Running on Quotes

Day 174, Quote 16: “I just don’t know”

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What is good enough?

At what point does being proud of yourself matter more than the pride others project onto you?

I just don’t know. Me neither.

I’ve been thinking about this post for a really long time, but it took a first check-in with a new client to decide to say yes and write it.

There are many of us that experience imposture syndrome. It’s common among Type A personalities, it’s also common among trauma survivors. Remember trauma is objective. Every individual has experiences differently and that means that even the same situation may be traumatic for one person, but not another.

Emotional abuse can be more harmful than physical abuse in some cases because physical wounds heal more easily. It’s not hard to identify a broken bone and to put a cast on it. Emotional wounds can take years to identify and acknowledge and work through before they actually heal.

We we’re discussing success and the feeling you get when you’re proud of what you’ve accomplished. She is filled with doubt, and I’m honest, so I told her that I have moments like that too and I explained I felt that way when she contacted me because I was in awe.

I ask everyone to fill out a questionnaire because I want to make sure that we’re a good fit. I want to make sure I understand their support system, their goals, the motivation behind their goals and their expectations of coaching. I don’t want to take on a client that I don’t believe I can help or one that doesn’t have the same expectations of the relationship. Like all potential clients, she told me that the questionnaire was hard.

It made her think about her goals and how they were connected. I’ve had a few questionnaires that have put me into tears, but I also don’t claim that I’m excellent at holding back tears.

Her goals aren’t about physical attributes.

Her short-term goals:

  • Be more social
  • Not over think/doubt myself
  • Find what I am mean to do or be

She followed up these goals by stating that she wasn’t sure if these were actually goals of not.

Our screening lasted longer than they normally do, and we’ve already discussed extending out check-in times. This isn’t the first client I’ve done this for and as many of mine know, most of our calls are longer than an hour anyway. We were both in tears on the screening and I’m not ashamed to say I was in tears on Wednesday night when we had our first call.

Wednesday night we were talking about doubt, success and the influence of outside opinions.

I asked her the above question and she didn’t know the answer. That’s ok, she doesn’t need to and neither do I.

They’re competing ideas – be confident in your decisions and give zero fucks or seeking approval and never settled for your own satisfaction. There’s the alternative – being confident in your decisions, but then seeking approval as you reflect on the choices you’ve made.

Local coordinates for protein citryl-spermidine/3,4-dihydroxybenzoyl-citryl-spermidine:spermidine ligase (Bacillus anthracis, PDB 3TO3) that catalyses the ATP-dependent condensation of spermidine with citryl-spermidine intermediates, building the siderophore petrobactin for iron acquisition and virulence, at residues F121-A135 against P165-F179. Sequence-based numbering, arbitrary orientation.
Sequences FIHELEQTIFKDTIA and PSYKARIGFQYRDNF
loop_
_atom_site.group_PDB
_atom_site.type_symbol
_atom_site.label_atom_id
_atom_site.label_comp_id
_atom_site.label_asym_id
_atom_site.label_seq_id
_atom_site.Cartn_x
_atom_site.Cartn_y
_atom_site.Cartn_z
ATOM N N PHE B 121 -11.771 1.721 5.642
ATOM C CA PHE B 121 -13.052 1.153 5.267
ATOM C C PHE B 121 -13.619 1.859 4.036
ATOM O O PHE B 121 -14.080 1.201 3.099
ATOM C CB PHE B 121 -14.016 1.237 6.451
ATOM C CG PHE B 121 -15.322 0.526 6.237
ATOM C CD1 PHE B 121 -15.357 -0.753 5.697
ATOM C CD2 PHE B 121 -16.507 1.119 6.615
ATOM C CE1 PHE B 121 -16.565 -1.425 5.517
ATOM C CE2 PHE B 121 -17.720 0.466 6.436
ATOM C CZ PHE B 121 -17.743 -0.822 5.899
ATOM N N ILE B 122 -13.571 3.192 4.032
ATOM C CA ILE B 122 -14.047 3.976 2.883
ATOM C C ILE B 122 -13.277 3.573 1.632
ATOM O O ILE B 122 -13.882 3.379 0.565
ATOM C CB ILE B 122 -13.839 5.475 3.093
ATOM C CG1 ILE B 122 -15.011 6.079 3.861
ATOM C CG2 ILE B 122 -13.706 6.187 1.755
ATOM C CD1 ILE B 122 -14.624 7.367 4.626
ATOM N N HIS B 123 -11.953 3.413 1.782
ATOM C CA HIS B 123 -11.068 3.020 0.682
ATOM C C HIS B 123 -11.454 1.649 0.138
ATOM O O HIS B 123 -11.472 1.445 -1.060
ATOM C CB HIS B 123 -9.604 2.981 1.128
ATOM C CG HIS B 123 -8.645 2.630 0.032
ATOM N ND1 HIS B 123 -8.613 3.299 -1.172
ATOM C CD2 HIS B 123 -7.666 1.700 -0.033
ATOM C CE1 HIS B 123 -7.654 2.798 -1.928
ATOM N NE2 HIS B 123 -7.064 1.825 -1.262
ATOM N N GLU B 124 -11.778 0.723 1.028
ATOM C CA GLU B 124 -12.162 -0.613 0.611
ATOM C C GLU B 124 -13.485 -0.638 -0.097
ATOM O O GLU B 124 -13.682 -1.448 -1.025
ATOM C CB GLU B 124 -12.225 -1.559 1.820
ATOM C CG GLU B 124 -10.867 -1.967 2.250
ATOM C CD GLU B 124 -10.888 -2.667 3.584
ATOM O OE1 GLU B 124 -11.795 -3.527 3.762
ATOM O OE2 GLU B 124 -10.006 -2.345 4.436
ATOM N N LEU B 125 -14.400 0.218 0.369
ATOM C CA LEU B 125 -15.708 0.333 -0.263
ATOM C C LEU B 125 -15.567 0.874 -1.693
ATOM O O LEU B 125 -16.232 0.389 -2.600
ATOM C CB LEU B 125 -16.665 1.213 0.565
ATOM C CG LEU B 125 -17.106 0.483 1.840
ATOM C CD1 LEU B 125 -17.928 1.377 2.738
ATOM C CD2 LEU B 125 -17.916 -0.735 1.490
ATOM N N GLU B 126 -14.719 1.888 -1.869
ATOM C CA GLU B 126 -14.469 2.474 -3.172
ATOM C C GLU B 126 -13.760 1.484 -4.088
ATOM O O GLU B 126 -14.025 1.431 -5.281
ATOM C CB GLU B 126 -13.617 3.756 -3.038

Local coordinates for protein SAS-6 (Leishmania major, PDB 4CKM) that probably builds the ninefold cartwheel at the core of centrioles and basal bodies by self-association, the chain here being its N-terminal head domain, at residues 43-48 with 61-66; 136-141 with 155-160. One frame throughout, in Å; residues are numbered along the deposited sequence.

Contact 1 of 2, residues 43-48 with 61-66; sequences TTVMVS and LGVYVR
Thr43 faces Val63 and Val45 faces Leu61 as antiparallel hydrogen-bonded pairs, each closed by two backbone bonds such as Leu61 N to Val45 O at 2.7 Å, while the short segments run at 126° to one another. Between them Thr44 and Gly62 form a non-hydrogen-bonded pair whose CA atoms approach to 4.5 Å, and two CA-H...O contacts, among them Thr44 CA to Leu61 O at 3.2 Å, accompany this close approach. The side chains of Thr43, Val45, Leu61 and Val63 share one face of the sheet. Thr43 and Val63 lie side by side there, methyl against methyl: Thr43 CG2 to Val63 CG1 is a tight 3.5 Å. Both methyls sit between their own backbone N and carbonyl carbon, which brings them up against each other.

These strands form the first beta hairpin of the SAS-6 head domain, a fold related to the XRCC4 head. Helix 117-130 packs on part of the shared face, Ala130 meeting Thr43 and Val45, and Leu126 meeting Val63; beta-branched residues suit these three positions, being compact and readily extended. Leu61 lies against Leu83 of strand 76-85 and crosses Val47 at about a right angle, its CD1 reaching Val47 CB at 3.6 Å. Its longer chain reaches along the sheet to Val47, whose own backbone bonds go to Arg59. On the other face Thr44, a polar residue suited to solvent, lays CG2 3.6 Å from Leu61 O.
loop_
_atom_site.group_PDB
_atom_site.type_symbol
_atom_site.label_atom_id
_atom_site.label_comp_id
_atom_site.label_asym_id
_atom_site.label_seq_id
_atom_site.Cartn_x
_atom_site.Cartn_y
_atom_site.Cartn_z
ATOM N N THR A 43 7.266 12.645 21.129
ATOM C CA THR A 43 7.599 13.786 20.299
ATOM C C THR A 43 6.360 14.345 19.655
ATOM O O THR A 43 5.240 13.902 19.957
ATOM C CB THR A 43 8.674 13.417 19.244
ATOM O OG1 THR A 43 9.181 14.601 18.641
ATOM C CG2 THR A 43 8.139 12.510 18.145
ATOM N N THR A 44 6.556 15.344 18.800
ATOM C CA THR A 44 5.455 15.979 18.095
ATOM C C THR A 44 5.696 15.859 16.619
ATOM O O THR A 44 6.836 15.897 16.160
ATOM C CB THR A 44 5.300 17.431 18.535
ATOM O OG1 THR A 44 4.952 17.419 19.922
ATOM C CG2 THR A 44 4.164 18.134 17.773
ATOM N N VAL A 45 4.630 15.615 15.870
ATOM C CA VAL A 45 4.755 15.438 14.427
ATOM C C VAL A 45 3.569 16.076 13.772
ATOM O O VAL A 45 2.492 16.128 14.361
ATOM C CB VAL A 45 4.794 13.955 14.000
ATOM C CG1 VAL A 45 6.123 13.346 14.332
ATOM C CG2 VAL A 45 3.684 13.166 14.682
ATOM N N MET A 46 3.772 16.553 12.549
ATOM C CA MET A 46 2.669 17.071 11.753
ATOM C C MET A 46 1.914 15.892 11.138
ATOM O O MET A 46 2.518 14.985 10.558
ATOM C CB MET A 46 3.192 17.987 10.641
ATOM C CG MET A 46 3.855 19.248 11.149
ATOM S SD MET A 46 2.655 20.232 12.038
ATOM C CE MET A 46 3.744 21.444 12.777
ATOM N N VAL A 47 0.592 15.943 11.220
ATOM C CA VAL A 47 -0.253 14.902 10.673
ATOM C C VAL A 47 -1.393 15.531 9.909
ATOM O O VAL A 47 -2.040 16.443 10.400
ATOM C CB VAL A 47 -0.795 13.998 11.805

When I stopped speaking to my family, it was easy to not reach out. It was easy to not call. Calls weren’t pleasant even when they started out well. They always left me defeated. When I finished my master’s program, I had graduated with a 3.947. I had received one A-. The response on the other end of the phone was “well, it’s not an MBA so it probably wasn’t that hard.” This is the only reason I remember my GPA.

I loved the program. I learned so much about program design and goal setting. It really is a lot of the basis that I use in coaching now. I connected with some of the most brilliant nonprofit leaders in the Boston area. I busted my butt and I was so proud because it was rigorous, and I hadn’t been 100% confident that I could do it. I try to hold onto the pride I had in myself because this was just an example of many that showed me how some people just can’t be happy for you.

I would be lying if I told you I never think about what the reactions of others are to my accomplishments and failures. I do, but I also try to step back and be objective about my own success and failures because if I can’t fill my cup on my own then nothing will ever be good enough.

I have to disagree with Yoda here. You can’t do something without trying. If I try to run a race, I’m still running the race, but there’s no promise I’m going to be capable of finishing, but at least I tried. You practice, and you keep trying and you move the needle over time.

I don’t know why, but I’ve had an easier time being satisfied and proud of my accomplishments and ignoring the opinions of those who actually know me. I think part of the reason is because they should know how I hard work and my backstory –  I shouldn’t have to explain myself. There voices While, I know I should care less about strangers, those seem to be the opinions I struggle to brush off because I know they don’t know me and I feel like I need to explain myself.

In a world where we can connect with a click of a button, it’s hard to say, yes I am enough, yes my voice is enough, yes my opinion is more than enough.

This is something that I find myself working on everyday. I share my story and that’s considered “content creation” in the digital age. But for me, it’s not about the likes, but the impact. Am I making a positive impact? Do others feel that they can share and be authentic because I try to share honestly and be authentic?

I can’t control how others feel about me, but I can control how I feel about myself. So, again, it’s hard, but at what point can we be proud of ourselves and allow that to take precedent over the projections that others put on us?

<3 Cristina